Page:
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Avalanche: Three Things We Learned From the Last Week



Valeri Nichushkin Avalanche

Times are, once again, good for the Colorado Avalanche.

The Avalanche went a perfect 4-0 on the week, and did most of it without their number one defenseman in Cale Makar. They went from being a few points out of a playoff spot to now being one point away from catching the Minnesota Wild in the division.

Here are a few things we learned in the past week.

Valeri Nichushkin’s Value to the Team

We kind of already had an idea on how important Nichushkin is, but it became fairly obvious this last week.

With Nichushkin in the lineup, the Avalanche are a very different team. He adds something at both ends of the ice that simply cannot be replaced. He’s an incredible back checker, a solid penalty killer, chips in a lot offensively, and makes life difficult for opposing goaltenders. When Nichushkin is on the ice, the puck is more likely to be in the offensive zone than not.

The thing is, he still doesn’t look like himself. The burst isn’t quite there yet. At one point against Seattle, he tried to cut wide and get to the net, but couldn’t quite get all the way around. Hopefully that part comes, but just having him out there changes the dynamic of the team.

With the big man playing, the Avalanche are 14-3-2, including eight straight wins.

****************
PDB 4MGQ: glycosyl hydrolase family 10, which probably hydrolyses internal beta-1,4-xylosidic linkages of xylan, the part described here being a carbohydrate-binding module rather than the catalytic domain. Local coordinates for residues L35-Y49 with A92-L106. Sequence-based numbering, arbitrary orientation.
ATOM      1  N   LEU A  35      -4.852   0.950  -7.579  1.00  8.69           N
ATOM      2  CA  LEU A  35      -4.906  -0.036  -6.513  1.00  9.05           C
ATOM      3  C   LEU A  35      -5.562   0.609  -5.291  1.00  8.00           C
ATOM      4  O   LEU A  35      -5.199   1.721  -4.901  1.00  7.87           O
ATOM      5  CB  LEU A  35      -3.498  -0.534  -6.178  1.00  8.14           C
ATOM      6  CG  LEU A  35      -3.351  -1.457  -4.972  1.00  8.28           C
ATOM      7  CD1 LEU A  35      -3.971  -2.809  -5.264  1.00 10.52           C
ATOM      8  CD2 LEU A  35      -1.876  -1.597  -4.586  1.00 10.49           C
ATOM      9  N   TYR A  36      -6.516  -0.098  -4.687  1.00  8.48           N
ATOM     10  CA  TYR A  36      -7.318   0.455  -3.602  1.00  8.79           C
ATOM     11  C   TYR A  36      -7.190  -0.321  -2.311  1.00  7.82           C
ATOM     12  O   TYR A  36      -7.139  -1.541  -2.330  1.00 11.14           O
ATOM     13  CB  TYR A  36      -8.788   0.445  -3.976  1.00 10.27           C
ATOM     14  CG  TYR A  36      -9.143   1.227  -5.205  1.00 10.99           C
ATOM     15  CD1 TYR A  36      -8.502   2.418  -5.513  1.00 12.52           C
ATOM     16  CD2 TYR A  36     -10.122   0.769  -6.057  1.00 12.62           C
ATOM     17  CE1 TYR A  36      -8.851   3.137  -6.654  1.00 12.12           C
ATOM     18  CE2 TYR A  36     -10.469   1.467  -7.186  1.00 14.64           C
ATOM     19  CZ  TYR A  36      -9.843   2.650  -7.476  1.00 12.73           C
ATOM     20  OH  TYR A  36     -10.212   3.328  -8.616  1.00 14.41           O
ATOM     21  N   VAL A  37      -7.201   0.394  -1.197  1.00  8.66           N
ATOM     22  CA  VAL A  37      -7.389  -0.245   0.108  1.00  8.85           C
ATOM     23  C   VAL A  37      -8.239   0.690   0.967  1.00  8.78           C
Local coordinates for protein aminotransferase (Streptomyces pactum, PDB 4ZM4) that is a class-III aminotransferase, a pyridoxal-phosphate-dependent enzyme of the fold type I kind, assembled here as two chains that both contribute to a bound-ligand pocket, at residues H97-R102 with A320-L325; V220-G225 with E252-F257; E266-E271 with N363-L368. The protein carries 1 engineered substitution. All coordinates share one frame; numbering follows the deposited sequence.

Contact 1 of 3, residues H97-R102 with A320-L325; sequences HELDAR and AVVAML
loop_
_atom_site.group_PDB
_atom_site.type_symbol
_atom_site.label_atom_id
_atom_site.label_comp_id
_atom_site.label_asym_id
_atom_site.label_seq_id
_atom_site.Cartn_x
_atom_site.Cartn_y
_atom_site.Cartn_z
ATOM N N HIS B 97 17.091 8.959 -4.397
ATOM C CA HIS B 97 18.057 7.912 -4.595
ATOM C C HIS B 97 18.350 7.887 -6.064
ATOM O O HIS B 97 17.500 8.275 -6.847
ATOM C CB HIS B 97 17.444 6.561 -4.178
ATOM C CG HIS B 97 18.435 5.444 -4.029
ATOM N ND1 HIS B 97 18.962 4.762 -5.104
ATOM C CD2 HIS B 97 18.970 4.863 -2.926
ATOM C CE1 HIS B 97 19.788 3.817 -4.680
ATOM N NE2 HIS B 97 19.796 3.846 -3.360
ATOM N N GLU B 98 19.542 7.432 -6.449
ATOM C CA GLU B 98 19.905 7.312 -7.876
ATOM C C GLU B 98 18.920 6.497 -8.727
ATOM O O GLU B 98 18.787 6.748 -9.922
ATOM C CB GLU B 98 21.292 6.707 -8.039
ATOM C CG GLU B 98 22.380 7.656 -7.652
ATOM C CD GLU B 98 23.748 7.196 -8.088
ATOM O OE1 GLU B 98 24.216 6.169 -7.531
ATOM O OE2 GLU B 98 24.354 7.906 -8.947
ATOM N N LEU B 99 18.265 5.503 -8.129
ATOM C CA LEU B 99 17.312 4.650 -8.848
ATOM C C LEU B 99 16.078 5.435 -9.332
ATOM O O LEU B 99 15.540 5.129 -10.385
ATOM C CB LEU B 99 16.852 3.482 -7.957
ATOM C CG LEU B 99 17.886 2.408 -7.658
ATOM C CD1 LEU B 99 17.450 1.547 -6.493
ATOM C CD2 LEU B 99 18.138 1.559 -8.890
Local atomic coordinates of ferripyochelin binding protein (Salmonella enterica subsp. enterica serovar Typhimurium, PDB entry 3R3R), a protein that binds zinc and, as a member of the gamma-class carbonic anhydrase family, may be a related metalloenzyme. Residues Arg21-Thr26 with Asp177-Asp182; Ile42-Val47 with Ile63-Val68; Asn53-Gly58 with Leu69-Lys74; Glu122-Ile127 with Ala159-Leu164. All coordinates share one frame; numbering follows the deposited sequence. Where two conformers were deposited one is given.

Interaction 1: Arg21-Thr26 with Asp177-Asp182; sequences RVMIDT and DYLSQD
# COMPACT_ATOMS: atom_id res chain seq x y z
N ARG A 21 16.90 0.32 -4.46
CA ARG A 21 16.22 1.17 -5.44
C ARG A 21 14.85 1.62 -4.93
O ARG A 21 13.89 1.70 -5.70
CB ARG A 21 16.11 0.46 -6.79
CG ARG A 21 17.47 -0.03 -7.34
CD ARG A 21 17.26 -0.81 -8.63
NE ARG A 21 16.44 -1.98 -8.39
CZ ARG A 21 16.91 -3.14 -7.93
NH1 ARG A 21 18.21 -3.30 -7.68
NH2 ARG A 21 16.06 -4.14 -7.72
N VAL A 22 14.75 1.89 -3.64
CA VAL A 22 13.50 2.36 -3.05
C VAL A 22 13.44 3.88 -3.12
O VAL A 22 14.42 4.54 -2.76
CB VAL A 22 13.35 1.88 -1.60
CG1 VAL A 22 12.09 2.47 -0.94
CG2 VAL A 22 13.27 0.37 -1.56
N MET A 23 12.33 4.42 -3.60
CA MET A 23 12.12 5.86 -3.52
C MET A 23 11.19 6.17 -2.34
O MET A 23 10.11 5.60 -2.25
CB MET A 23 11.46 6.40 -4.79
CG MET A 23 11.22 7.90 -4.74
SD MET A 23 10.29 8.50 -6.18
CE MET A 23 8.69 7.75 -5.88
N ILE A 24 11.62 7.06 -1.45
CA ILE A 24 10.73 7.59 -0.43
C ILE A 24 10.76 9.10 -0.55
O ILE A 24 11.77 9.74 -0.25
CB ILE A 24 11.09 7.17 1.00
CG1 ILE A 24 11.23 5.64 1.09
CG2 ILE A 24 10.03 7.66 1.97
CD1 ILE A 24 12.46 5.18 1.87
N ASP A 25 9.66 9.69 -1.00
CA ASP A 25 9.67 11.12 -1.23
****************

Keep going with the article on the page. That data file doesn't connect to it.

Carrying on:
Kind of a valuable guy to have a round.

Mental Resets Work

Starter Alexandar Georgiev got three games off to rest himself after starting 12 straight games.

The break wasn’t just meant to give him a break physically, but to let him reset mentally. And it appears to have worked.

In his two games this week, he stopped 62 of the 64 shots he faced on his way to winning both of those matchups. He had to be better against Calgary, who pushed real hard in the second and third period, but he was up to the task. Pavel Francouz started in the other two victories, showing that Darryl Sutter might be on to something.

As he’s proven time and time again, Jared Bednar knows what buttons to push with his players. The rest with Georgiev worked.

The Powerplay Has It’s Mojo Back

The return of Nichushkin meant the Avalanche, at least for one game, had the top powerplay unit they started the season with together again. Makar’s injury complicated that later in the week, but the unit kept rolling.

In the four victories, the powerplay scored five goals, and capitalized on 45% of their opportunities. The two man advantages against the Vancouver more or less won them the games. Without Makar, they went with a five forward unit when up by two men, and it worked both times.

The powerplay went through a real rough patch after Christmas, but seems to have come out of their funk right when the team really needed it. Even the second unit got in on the action with a nice goal against Detroit. I can’t remember the last time the second unit scored before the Compher goal last Monday.

The powerplay kept the team afloat in October, and once Makar comes back, should be a unit that makes other teams pay for their mistakes.

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